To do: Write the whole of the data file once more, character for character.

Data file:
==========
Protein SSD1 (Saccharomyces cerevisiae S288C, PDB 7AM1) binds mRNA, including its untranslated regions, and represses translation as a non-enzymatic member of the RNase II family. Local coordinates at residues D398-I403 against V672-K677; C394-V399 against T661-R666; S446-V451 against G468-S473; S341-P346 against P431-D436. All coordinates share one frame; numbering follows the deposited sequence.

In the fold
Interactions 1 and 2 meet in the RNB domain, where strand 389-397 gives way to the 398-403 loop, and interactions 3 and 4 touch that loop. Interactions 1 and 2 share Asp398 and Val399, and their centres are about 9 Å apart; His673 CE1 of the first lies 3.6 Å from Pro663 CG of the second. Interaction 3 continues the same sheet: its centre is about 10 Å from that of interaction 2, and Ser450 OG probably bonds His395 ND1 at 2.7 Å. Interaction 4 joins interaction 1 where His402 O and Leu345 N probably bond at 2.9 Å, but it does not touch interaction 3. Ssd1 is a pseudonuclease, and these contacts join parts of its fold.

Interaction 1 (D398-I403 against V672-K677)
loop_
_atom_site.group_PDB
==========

Protein SSD1 (Saccharomyces cerevisiae S288C, PDB 7AM1) binds mRNA, including its untranslated regions, and represses translation as a non-enzymatic member of the RNase II family. Local coordinates at residues D398-I403 against V672-K677; C394-V399 against T661-R666; S446-V451 against G468-S473; S341-P346 against P431-D436. All coordinates share one frame; numbering follows the deposited sequence.

In the fold
Interactions 1 and 2 meet in the RNB domain, where strand 389-397 gives way to the 398-403 loop, and interactions 3 and 4 touch that loop. Interactions 1 and 2 share Asp398 and Val399, and their centres are about 9 Å apart; His673 CE1 of the first lies 3.6 Å from Pro663 CG of the second. Interaction 3 continues the same sheet: its centre is about 10 Å from that of interaction 2, and Ser450 OG probably bonds His395 ND1 at 2.7 Å. Interaction 4 joins interaction 1 where His402 O and Leu345 N probably bond at 2.9 Å, but it does not touch interaction 3. Ssd1 is a pseudonuclease, and these contacts join parts of its fold.

Interaction 1 (D398-I403 against V672-K677)
loop_
_atom_site.group_PDB